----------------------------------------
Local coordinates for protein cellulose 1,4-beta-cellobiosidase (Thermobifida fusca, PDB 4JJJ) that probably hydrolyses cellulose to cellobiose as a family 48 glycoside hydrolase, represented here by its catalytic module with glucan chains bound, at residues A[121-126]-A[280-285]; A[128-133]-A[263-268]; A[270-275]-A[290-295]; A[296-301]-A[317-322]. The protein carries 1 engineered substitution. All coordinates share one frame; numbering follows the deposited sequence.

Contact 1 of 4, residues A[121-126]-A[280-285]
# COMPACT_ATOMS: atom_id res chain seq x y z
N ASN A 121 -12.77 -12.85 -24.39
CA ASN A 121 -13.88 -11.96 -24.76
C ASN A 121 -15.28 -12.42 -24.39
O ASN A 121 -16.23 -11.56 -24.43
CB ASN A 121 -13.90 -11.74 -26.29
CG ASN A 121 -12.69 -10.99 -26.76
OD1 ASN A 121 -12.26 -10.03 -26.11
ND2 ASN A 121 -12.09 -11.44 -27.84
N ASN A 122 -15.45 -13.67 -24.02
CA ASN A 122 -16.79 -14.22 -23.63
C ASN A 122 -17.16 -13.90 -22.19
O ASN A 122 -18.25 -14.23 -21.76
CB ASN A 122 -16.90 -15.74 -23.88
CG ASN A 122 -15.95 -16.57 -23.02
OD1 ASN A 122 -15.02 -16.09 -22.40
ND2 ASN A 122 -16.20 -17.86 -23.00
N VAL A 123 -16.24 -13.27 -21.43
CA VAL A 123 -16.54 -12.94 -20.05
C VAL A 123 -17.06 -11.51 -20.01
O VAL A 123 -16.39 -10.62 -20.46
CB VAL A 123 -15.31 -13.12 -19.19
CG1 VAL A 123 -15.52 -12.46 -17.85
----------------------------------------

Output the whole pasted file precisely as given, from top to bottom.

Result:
Local coordinates for protein cellulose 1,4-beta-cellobiosidase (Thermobifida fusca, PDB 4JJJ) that probably hydrolyses cellulose to cellobiose as a family 48 glycoside hydrolase, represented here by its catalytic module with glucan chains bound, at residues A[121-126]-A[280-285]; A[128-133]-A[263-268]; A[270-275]-A[290-295]; A[296-301]-A[317-322]. The protein carries 1 engineered substitution. All coordinates share one frame; numbering follows the deposited sequence.

Contact 1 of 4, residues A[121-126]-A[280-285]
# COMPACT_ATOMS: atom_id res chain seq x y z
N ASN A 121 -12.77 -12.85 -24.39
CA ASN A 121 -13.88 -11.96 -24.76
C ASN A 121 -15.28 -12.42 -24.39
O ASN A 121 -16.23 -11.56 -24.43
CB ASN A 121 -13.90 -11.74 -26.29
CG ASN A 121 -12.69 -10.99 -26.76
OD1 ASN A 121 -12.26 -10.03 -26.11
ND2 ASN A 121 -12.09 -11.44 -27.84
N ASN A 122 -15.45 -13.67 -24.02
CA ASN A 122 -16.79 -14.22 -23.63
C ASN A 122 -17.16 -13.90 -22.19
O ASN A 122 -18.25 -14.23 -21.76
CB ASN A 122 -16.90 -15.74 -23.88
CG ASN A 122 -15.95 -16.57 -23.02
OD1 ASN A 122 -15.02 -16.09 -22.40
ND2 ASN A 122 -16.20 -17.86 -23.00
N VAL A 123 -16.24 -13.27 -21.43
CA VAL A 123 -16.54 -12.94 -20.05
C VAL A 123 -17.06 -11.51 -20.01
O VAL A 123 -16.39 -10.62 -20.46
CB VAL A 123 -15.31 -13.12 -19.19
CG1 VAL A 123 -15.52 -12.46 -17.85